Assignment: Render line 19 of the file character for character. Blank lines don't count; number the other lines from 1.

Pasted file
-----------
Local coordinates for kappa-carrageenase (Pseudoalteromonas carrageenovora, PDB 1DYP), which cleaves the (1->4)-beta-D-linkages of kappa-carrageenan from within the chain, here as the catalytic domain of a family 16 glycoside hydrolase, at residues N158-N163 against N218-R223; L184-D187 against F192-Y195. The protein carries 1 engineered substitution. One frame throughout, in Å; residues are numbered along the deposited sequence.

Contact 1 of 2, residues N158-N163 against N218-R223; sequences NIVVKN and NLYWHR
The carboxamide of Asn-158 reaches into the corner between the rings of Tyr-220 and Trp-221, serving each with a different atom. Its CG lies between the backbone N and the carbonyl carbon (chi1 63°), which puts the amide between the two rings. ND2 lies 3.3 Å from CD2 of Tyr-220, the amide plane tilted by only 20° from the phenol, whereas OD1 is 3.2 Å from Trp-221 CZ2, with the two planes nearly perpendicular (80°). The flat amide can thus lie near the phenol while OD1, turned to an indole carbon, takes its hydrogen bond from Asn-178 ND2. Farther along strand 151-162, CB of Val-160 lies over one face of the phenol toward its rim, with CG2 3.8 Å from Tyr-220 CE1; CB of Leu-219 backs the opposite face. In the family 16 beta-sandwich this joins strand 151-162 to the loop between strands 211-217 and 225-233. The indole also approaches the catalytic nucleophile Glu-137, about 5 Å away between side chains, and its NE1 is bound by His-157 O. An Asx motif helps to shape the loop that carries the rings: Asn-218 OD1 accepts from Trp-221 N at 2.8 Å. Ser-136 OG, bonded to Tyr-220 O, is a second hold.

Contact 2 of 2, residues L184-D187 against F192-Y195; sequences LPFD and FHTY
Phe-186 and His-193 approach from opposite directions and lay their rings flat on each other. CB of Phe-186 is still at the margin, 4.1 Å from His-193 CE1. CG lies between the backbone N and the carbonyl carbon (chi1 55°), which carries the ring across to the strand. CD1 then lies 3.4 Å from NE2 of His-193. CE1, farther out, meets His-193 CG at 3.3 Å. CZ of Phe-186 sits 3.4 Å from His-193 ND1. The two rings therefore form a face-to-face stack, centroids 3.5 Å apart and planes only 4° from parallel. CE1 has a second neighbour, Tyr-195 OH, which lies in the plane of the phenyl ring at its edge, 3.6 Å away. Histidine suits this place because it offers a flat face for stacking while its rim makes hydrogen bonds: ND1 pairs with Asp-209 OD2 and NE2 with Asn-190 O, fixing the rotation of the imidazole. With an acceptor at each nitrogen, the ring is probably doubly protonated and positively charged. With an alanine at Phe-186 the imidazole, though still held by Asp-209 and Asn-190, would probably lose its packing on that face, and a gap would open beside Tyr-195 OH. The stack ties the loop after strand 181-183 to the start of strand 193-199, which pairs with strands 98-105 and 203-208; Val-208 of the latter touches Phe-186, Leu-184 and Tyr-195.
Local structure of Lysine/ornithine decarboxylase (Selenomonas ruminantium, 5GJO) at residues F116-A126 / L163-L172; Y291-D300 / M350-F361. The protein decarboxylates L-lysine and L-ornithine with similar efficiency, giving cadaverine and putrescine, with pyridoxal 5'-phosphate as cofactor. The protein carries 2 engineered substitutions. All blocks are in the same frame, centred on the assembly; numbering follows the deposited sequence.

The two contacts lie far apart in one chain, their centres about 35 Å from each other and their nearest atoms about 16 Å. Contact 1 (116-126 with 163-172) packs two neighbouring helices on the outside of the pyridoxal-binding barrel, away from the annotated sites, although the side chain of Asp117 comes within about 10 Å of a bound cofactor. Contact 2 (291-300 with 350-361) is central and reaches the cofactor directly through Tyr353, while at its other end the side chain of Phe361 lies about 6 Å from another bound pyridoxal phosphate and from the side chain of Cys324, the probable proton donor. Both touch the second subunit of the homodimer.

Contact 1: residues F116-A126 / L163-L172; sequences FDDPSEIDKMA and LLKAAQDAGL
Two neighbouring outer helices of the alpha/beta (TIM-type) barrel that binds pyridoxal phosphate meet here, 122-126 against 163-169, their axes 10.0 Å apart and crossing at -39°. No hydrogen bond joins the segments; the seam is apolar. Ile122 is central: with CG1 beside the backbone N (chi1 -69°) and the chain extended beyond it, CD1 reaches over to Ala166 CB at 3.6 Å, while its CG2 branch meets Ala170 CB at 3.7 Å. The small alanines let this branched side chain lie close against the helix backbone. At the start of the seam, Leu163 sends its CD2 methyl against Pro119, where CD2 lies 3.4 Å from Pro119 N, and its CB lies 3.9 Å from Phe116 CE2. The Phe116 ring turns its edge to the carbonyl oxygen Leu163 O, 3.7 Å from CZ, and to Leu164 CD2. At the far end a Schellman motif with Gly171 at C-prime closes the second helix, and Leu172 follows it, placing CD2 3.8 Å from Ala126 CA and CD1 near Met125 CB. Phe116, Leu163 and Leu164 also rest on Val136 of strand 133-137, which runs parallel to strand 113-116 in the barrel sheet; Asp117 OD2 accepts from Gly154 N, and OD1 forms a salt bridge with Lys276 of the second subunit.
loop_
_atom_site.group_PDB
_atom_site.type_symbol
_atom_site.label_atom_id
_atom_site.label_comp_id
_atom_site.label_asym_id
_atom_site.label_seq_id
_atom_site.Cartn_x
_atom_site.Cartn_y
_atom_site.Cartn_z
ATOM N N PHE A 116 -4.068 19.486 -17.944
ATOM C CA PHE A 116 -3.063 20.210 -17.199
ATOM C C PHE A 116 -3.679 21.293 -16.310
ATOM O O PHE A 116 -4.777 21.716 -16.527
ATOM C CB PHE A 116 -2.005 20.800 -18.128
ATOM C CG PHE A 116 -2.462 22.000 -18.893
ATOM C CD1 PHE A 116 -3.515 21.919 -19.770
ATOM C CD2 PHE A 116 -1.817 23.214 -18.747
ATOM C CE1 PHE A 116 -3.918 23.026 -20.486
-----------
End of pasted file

_atom_site.Cartn_z